Cost Savings Breakdown

Prior to making our own, we were using Palmolive eco+ liquid detergent. Here is the cost analysis of our homemade dishwasher detergent:

  • borax | 76oz = 4.29 | 8oz=.45/batch
  • washing soda | 55oz = 2.19 | 8oz=.32/batch
  • citric acid | 80oz = 27.00 | 4oz=1.35/batch
  • kosher salt | 48oz = 1.99 | 4oz = .16/batch
  • total for 24 oz = $2.28/batch
  • white vinegar (as rinse agent) | 1gal = 1.79 | 4oz=.06/fill

Use 1 rounded tablespoon of this homemade detergent per load. If you feel it necessary use a heaping tablespoon, but we do not.

  • Palmolive® eco+ gel 75 ounce detergent – $3.79 – 28 loads = $0.14 per load
  • Homemade powder 24 ounce detergent – $2.28 – 48 loads = $0.05 per load

Here are the cost savings for the homemade rinse agent that goes along with this homemade dishwasher detergent recipe:

  • FINISH® JET-DRY® Rinse Agent 4.22 ounce solution – $3.99 – 1 fill = $3.99 per fill
  • White Vinegar as a Rinse Agent 1 gallon solution – $1.79 – 1 fill = $0.06 per fill

That is a huge savings of 6650% on an effective rinse agent. Sounds too good to be true… but it is indeed true! The rinse agent costs just pennies and detergent only half as much.

Note: No time or desire to make your own dishwasher detergent? You can always purchase natural brands like these.

Is Borax Toxic?

After thorough research, I concluded borax is only as toxic as baking soda or table salt; if you ingest it in high quantities, it may make you sick. If you use it as described in this homemade dishwasher detergent recipe, it poses no toxic threat.

Just make sure you don’t confuse Borax with Boric Acid, the two are NOT the same. Use borax (I recommend 20 Mule Team brand), steer clear of boric acid.

For those of you who want more info on using borax in your homemade dishwasher detergent, read this excellent Crunchy Betty article where she expounds on the toxicity levels of borax; I couldn’t have said it better myself, thanks, Betty.

At the end of the day, decide for yourself to use it or not, and afford others the same courtesy.

There you have it folks… simple, easy, and effective homemade dishwasher detergent.

What are you waiting for? Go make some homemade dishwasher detergent!


References and Resources

About Matt Jabs

Matt loves to inspire others to save money and live more sustainably. He is passionate about eating local, living simply, and doing more things himself. Connect with him on Facebook and Twitter.

PAID ENDORSEMENT DISCLOSURE: In order for us to support our website activities, we may receive monetary compensation or other types of remuneration for our endorsement, recommendation, testimonial and/or link to any products or services from this website.

DISCLAIMER: Information on DIY Natural™ is not reviewed or endorsed by the FDA and is NOT intended to be substituted for the advice of your health care professional. If you rely solely upon this advice you do so at your own risk. Read full Disclaimer & Disclosure statements here.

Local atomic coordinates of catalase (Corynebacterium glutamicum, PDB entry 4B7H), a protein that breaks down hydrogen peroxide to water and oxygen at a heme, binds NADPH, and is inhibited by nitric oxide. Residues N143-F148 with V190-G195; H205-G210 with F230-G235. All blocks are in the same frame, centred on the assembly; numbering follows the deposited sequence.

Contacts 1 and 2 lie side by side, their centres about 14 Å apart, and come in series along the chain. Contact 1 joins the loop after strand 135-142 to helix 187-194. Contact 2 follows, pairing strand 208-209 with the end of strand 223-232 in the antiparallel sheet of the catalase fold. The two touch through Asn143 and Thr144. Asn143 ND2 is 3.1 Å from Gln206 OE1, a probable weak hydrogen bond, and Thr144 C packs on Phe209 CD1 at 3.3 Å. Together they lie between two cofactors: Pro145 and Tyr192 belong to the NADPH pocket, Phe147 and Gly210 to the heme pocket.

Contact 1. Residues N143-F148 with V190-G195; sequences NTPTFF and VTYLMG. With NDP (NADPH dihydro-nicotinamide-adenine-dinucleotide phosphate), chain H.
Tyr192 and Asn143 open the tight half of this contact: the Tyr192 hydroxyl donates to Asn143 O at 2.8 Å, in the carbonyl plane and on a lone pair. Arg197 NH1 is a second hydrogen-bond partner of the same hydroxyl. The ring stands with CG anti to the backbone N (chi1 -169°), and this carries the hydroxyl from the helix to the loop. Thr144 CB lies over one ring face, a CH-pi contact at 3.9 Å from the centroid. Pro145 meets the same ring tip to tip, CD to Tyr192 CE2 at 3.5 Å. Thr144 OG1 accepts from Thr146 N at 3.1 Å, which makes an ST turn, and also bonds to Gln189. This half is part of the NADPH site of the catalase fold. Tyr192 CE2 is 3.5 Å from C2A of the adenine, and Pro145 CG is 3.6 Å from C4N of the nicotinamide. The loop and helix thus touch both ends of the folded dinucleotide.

1. caroline says

    Hi I wondered if anyone has advice, i made my first batch around sept and it was great, it turned into a powder, i’ve since made the mixture a further four times with the same ingredients and quantities but it keeps coming out really watery, we live in the uk and it certainly getting colder and damp.
    Any suggestions

    • Sharon says

      By watery, do you mean liquid or is it clumping? Even with the humidity in the UK I can’t imagine the dry ingredients turning to a liquid. Did you add a liquid to the dry ingredients? Perhaps the vinegar for the rinse aid?

  2. Trisha says

    I started playing with this recipe (we live in Kansas – hot and humid summers, and to save a little on the cost of heating in the winter we vent our dryer into the house so it is almost always HUMID in our home and thus this detergent is a bit clumpy – I am going to try keeping it in Mason jars and see how that works)…what I’ve found to work best for hard water stains (that chalky film on everything including the dishwasher) is to blend the recipe as given, then use maybe a 1/2 Tablespoon of straight citric acid in the pre-wash compartment – it works just like Lemi-shine at a fraction of the cost. A few things; 1. I don’t really care if Borax is “safe” – it can’t possibly be less “safe” than commercial detergent…and I’ve used it for better than a dozen years mixed with lemon juice to clean porcelain tubs (it works beautifully and better than anything on the market – don’t care what CLR or Clorox claim…they lie). 2. Citric acid is easy to find online, I purchased mine at bulkapothecary.com or in a pinch you can find it at your local grocery in the food preservation isle where you find pectin and canning jars/lids. 3. Generally, though I do hate to admit it, I buy my ingredients at the big bad Walmart…no one sells Borax or Washing Soda cheaper (those you find in the laundry isle). 4. Most Importantly….THANK YOU for inspiring me to start making my own everything, Laundry Detergent, Dishwasher Detergent, Deodorant, Body Soap, Fabric Softener…I’ll keep trying to replace more and more commercial items in my home until I can no longer find things to replace!